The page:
From Goodreads: Henry Detweiler dies unexpectedly, leaving his second wife and three daughters, Eleanor, Mary Ann, and Maggie, in the care of John, his oldest son from a previous marriage. John and his wife, Fanny, inherit the farm and, despite a deathbed promise to take care of their stepmother and half-sisters, John and Fanny make it obvious that Mrs. Detweiler and her daughters are not welcomed at the farm. When Edwin Fischer, Fanny’s older brother, takes notice of Eleanor and begins to court her, much to the disapproval of his sister, Fanny makes life even more difficult for the Detweiler women.
In their new home, Eleanor wonders if Edwin will come calling while Mary Ann catches the attention of Christian Bechtler, an older bachelor in the church district, and John Willis, a younger man set to inherit a nearby farm. While Eleanor quietly pines for Edwin, Mary Ann does not hide her infatuation with John Willis. When the marriage proposal from John Willis does not materialize, Mary Ann is left grief-stricken and humiliated as the Amish community begins to gossip about their relationship. In the meantime, a broken-hearted Eleanor learns that Edwin is engaged to another woman.
Will admitting her affections for him result in the marriage proposal Eleanor has always desired?
I really enjoyed this book. The story was so easy to get involved in, and I found myself hooked from page one. The character development was fantastic. My favorite character was Eleanor. I felt she was the easiest to relate to and was everything you would expect from a young, yet mature, Amish woman. I found Mary Ann to be a bit immature but enjoyed seeing her character grow and mature throughout the story. Widow Jennings reminded me of the jolly nun from the movie Sister Act, always chatty and laughing. Although after a bit one could see her true colors as a gossip and she didn’t seem quite so nice to me. And then there was Fanny. Don’t even get me started on her! It has been some time since I have wanted to smack a fictional character upside the head and give her a piece of my mind but that’s just what I wanted to do with Fanny. This just shows Sarah’s ability as an author to make the characters come to life and make you have feelings towards them.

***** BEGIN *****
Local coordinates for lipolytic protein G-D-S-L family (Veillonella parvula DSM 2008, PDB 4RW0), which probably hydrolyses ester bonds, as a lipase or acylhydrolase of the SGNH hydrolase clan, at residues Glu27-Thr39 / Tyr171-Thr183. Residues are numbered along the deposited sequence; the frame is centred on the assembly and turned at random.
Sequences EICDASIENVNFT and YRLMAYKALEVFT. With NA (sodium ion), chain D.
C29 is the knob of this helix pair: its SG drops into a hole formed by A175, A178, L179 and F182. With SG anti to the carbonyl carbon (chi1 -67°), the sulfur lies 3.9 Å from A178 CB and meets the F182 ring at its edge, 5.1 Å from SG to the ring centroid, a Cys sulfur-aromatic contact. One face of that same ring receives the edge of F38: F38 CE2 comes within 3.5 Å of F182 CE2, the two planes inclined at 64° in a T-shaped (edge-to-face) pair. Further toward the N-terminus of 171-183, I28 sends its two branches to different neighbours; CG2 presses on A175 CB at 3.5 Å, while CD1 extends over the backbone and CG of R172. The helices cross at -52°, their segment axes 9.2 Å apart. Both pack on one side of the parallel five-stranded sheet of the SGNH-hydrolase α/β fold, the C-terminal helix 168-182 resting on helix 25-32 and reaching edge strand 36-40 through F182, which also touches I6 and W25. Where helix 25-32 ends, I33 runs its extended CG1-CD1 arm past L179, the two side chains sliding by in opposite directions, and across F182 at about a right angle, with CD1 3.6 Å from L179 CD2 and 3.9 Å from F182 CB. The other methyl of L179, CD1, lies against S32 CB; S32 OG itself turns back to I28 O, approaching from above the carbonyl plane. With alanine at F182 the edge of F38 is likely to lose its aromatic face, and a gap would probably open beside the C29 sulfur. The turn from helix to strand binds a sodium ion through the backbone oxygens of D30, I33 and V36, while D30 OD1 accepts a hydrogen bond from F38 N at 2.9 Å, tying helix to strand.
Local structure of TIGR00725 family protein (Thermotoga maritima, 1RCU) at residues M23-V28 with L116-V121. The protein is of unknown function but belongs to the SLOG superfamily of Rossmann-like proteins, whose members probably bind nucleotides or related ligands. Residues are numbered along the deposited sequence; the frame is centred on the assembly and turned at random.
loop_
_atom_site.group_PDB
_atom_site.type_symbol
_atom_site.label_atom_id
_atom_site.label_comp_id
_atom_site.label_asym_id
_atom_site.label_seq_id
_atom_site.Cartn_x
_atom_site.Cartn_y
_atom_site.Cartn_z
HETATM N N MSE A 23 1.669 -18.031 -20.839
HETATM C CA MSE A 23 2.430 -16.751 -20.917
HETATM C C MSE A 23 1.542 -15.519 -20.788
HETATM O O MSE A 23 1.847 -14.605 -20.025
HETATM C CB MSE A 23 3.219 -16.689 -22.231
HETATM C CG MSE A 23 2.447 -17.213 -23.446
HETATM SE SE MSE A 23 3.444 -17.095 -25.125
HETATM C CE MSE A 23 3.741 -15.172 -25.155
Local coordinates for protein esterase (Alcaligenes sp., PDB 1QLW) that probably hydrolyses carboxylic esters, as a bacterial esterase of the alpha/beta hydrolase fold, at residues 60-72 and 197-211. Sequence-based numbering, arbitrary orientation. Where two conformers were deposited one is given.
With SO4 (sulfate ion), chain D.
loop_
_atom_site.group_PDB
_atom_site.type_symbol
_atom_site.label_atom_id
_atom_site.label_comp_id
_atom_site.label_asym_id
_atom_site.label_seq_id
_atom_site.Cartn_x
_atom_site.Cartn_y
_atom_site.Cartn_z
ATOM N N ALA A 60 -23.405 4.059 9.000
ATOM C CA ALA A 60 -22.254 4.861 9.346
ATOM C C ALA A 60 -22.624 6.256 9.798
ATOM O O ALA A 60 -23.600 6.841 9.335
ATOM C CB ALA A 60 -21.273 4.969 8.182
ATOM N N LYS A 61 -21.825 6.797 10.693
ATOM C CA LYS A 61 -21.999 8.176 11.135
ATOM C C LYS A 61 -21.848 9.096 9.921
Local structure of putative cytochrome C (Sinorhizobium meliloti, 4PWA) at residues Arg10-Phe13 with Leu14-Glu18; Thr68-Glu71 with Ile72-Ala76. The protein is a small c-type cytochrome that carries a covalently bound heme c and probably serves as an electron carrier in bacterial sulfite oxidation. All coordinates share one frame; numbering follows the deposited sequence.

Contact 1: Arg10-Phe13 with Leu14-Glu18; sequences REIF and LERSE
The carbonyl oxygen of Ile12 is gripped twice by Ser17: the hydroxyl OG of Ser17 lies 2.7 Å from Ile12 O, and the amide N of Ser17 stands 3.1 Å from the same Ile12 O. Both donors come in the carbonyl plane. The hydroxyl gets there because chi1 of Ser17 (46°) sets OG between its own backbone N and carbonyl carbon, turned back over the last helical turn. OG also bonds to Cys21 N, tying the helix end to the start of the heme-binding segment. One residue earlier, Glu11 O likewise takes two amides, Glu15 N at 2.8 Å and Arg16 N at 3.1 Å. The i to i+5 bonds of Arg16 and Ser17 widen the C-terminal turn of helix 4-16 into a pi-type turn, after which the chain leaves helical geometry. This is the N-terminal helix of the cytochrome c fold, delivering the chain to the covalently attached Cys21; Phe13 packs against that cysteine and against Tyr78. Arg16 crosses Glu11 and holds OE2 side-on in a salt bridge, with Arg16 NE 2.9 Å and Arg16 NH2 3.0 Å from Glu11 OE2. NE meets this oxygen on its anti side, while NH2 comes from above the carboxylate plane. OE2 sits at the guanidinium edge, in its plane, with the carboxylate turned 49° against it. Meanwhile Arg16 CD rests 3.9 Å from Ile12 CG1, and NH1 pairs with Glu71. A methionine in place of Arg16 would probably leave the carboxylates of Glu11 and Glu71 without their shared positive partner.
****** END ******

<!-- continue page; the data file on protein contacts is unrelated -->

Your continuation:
This story has all of the elements one would expect in Amish fiction. In fact, the story didn’t seem like it was a retelling of a classic but just a well-written story about an Amish family facing changes and challenges in their lives. I found myself totally immersed in the Detweiler sisters story.
The story progresses nicely and there were enough twists and turns to make me wonder what was going to happen next and keep me reading “just to the end of this chapter” until I had read chapter after chapter and reached the end of the story.
I think I now want to read the original of this story to see how it compares to this one. Hopefully, I won’t be disappointed!
I received a free copy of this book from the author for reviewing purposes. All opinions are mine and mine alone. I was in no way pressured or encouraged to leave a positive review.
Her book, An Empty Cup, was #3 on Amazon Top 100 eBooks in January 2016.
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